The important thing about the SOLO-1 trial is that all the patients had BRCA1/2 mutations, and most were germline mutations, though the somatic mutations did seem to behave [like the germline mutations]. These patients, [in general, had a good prognosis] and most patients [82%] had no evidence of disease at the end of their surgery and primary therapy. Additionally, 80% of patients had an ECOG score of 0, and 95% of patients had a cancer antigen 125 [CA-125] score that was within normal limits when they began PARP inhibitor maintenance therapy. Also, most of the patients [80% to 85%] had stage III rather than stage IV disease, and 65% of patients underwent primary debulking surgery. I think that patients who get primary debulking surgery generally have a better prognosis than do patients who get neoadjuvant chemotherapy with interval cytoreductive surgery.

What were the most notable results of the SOLO-1 trial of olaparib?

The dramatic difference [in between-group survival] got our attention. In the primary analysis, there was a 34% difference in PFS [HR, 0.30; 95% CI, 0.23-0.41; P < .001], and at 2 years the percentage of patients who were disease-free was 74% in the experimental group and 35% in the placebo group. [That survival difference persisted through] the data cap for the primary analysis, at which time median PFS had not been reached for the olaparib group. We’ve since had an interim analysis and in the updated report, the median PFS was 56 months for the olaparib population vs 13.8 months in the placebo group [HR, 0.33; 95% CI, 0.25-0.43].3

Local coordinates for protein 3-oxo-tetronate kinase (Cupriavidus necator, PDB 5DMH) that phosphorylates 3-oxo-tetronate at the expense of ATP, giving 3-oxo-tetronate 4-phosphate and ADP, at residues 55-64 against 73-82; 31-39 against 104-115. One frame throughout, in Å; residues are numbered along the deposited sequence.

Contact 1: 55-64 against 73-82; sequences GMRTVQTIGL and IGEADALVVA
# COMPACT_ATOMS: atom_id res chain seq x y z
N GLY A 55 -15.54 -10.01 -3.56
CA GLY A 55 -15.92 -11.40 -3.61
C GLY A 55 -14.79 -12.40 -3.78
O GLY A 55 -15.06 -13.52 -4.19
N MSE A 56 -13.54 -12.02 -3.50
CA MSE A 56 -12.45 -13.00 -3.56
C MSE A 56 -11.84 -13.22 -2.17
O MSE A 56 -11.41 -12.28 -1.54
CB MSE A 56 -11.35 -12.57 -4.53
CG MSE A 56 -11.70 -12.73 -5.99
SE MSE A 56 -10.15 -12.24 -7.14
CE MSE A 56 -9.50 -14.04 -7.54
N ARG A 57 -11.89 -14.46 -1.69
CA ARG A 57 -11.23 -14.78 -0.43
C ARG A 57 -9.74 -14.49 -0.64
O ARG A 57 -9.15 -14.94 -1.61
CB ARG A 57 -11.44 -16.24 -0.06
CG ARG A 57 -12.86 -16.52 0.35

This is probably the best prognostic population of stage III and stage IV patients that you could see. They were BRCA mutated and they had relatively low-volume disease and mostly complete cytoreduction, and yet olaparib had a significant effect.1 This was a big finding, [the likes of which] we had not seen before in gynecologic oncology.

Like most PARP inhibitor trials, the SOLO-1 trial included a subgroup analysis. Patients in this trial were stratified according to their response to chemotherapy, complete response [CR] or partial response [PR], ECOG performance status, CA-125 score, identity of their germline BRCA mutation, age, [disease stage, and the presence or absence of residual macroscopic disease after debulking surgery]. In all subgroups, there was a benefit in the olaparib group vs the placebo group.

What adverse events (AEs) were observed in the SOLO-1 trial?

Among the PARP inhibitors, the AEs vary a little with respect to the proportion of patients that experience them, but they are [otherwise] consistent. Recurring themes are nausea, fatigue, and diarrhea or constipation. Headache and dizziness are less common. I’ve seen cough [occur] a couple of times, and it’s challenging to deal with. The hematologic AEs, such as anemia, neutropenia, and thrombocytopenia, are generally handled well with dose modifications or treatment breaks.